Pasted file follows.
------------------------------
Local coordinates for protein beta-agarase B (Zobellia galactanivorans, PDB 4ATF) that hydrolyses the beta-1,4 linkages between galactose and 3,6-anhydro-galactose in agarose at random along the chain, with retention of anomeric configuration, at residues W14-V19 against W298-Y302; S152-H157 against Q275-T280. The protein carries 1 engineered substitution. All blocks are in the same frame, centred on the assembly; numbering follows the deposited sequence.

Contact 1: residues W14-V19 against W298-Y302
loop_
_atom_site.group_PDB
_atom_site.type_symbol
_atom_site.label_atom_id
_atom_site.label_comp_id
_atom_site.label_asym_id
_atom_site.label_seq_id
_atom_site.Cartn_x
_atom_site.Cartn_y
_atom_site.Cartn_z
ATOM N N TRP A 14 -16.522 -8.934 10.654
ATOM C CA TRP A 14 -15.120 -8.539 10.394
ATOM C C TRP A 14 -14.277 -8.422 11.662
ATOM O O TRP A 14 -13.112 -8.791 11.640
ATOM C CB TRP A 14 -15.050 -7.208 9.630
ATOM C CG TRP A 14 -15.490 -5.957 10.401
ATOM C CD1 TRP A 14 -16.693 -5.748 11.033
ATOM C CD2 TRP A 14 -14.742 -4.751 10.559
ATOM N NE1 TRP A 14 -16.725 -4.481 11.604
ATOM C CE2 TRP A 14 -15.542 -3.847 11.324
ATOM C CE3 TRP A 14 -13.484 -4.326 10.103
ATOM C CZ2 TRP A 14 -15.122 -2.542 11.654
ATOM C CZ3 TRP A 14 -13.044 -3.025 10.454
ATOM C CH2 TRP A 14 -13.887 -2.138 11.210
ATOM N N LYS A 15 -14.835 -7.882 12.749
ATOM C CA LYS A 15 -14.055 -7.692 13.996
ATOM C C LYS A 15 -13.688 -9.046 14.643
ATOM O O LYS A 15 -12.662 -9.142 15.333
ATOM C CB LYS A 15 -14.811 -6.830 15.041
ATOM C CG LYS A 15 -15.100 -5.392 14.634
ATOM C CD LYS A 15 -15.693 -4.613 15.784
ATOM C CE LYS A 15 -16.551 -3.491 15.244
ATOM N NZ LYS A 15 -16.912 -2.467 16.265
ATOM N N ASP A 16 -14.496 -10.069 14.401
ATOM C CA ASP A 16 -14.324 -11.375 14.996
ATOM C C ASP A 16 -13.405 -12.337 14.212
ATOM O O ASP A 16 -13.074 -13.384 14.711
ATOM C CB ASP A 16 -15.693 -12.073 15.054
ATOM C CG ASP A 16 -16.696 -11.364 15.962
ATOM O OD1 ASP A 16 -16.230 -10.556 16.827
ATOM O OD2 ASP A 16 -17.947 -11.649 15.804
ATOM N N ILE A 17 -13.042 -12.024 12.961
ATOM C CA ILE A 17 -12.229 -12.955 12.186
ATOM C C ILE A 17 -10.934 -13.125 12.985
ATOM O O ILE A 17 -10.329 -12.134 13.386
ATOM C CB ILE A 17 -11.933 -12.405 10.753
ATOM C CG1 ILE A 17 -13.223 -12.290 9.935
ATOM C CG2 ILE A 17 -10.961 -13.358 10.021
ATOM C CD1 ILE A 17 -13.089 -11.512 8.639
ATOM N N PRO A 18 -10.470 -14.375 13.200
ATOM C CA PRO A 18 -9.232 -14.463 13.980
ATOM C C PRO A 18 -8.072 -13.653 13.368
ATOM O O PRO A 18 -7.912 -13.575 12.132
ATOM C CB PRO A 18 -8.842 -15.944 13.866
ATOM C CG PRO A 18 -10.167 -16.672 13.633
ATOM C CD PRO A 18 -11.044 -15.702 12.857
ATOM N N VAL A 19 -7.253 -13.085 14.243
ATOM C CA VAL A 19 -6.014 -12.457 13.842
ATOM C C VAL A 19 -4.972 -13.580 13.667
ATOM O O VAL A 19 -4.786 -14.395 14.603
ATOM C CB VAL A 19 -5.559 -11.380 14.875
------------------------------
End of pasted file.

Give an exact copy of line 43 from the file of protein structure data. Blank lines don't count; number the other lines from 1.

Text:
ATOM O OD2 ASP A 16 -17.947 -11.649 15.804